Michigan Gov. Gretchen Whitmer and Deputy Legal Counsel Wenona Singel with Michigan tribal leaders. Native News Online photographs by Levi Rickert
Published February 22, 2019
Gov. Gretchen Whitmer
LANSING, Mich. — Governor Gretchen Whitmer was sworn in last month as the new governor of Michigan. At her inauguration at the state capitol, all 12 of Michigan’s federally recognized tribes were invited to bring their tribal flags to be part of the ceremonies.
On Thursday, Gov. Whitmer addressed the United Tribes of Michigan and reaffirmed the State of Michigan’s commitment to recognize tribal sovereignty.
“We have a long history interactions with our government with tribes that is very important to our state,” said Gov. Whitmer. “We recognize Michigan tribes possess authority to exercise jurisdiction over their land. I want to reaffirm government to government relationships. I have directed each department develop a tribal consultation policy. We want to strengthen it and make it more effective.”
Gov. Whitmer spoke about the importance of the State of Michigan working together on environmental justice issues.
“We want to partner with tribes to keep the Great Lakes clean. I realize some your tribes have already been working on environmental issues,” commented the governor.
As she was introduced by United Tribes of Michigan President Aaron Payment, tribal chairperson of the Sault Tribe of Chippewa Indians, based at Sault Ste. Marie, Michigan, Payment said he was the first person to sign her petition to run for governor.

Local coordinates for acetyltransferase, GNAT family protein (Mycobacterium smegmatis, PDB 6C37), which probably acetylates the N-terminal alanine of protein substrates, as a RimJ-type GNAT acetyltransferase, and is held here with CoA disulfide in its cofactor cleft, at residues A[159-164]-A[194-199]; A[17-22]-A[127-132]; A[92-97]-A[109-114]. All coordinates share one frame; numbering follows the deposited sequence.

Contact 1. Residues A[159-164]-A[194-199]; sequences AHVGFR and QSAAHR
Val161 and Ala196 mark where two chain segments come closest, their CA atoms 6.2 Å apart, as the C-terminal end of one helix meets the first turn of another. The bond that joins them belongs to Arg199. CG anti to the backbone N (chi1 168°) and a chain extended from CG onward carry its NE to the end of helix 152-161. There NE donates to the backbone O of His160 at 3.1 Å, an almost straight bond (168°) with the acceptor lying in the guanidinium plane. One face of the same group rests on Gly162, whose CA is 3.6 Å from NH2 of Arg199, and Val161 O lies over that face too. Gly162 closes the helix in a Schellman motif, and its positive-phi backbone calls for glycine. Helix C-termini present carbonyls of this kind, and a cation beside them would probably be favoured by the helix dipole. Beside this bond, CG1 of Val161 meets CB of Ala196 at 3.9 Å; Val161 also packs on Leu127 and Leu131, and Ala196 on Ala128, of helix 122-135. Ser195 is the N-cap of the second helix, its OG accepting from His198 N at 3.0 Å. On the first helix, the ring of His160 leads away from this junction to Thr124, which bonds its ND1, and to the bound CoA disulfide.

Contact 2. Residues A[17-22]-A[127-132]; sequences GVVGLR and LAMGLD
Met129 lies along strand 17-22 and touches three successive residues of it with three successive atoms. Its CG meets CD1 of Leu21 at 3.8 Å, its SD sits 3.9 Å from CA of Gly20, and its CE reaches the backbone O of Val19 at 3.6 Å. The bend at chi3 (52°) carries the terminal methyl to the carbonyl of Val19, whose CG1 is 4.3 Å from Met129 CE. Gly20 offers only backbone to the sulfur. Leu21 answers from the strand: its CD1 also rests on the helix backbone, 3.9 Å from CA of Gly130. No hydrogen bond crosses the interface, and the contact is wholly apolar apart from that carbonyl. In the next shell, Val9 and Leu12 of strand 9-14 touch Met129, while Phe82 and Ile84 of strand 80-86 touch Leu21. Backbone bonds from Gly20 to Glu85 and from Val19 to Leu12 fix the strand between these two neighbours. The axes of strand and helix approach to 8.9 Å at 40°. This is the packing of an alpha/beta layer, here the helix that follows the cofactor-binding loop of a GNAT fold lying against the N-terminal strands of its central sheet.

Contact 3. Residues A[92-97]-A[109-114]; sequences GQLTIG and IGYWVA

“She announced her run for governor in front of the soo locks in Sault Ste. Marie and she turned to me and said ‘I need you to sign my petition to be put on the ballot,'” Payment recalled on Thursday.
Last month, Gov. Whitmer appointed Wenona Singel (Little Traverse Bay Bands of the Odawa Indians) to serve as deputy legal counsel serving in Office of the Governor, State of Michigan. She is the first American Indian to ever hold this post in Michigan. In her role, Singel will serve as a liaison with all tribes in Michigan.
Prior to Gov. Whitmer’s speech, Singel talked about the governor’s commitment to stregthen tribal relationships through consultation.
The United Tribes of Michigan consists of the 12 federally recognized tribes in the state and is led by its Executive Director Frank Ettawageshik, a citizen of the Little Traverse Bay Bands of Odawa Indians and former LTBB chairperson.
CORRECTION: An earlier version of this story inadvertently used the word “inactions,” instead of “interactions” in the sentence: “We have a long history interactions with our government with tribes that is very important to our state,” said Gov. Whitmer.
Frank Ettawageshik and Aaron Payment
Jim WIlliams, tribal chairman of theLac Vieux Desert Band of Lake Superior Chippewa Indians
Gov. Whitmer with United Tribes of Michigan President Aaron Payment
Larry Romanelli, tribal ogema, Little River Band of Ottawa Indians
Michigan Indian tribal leaders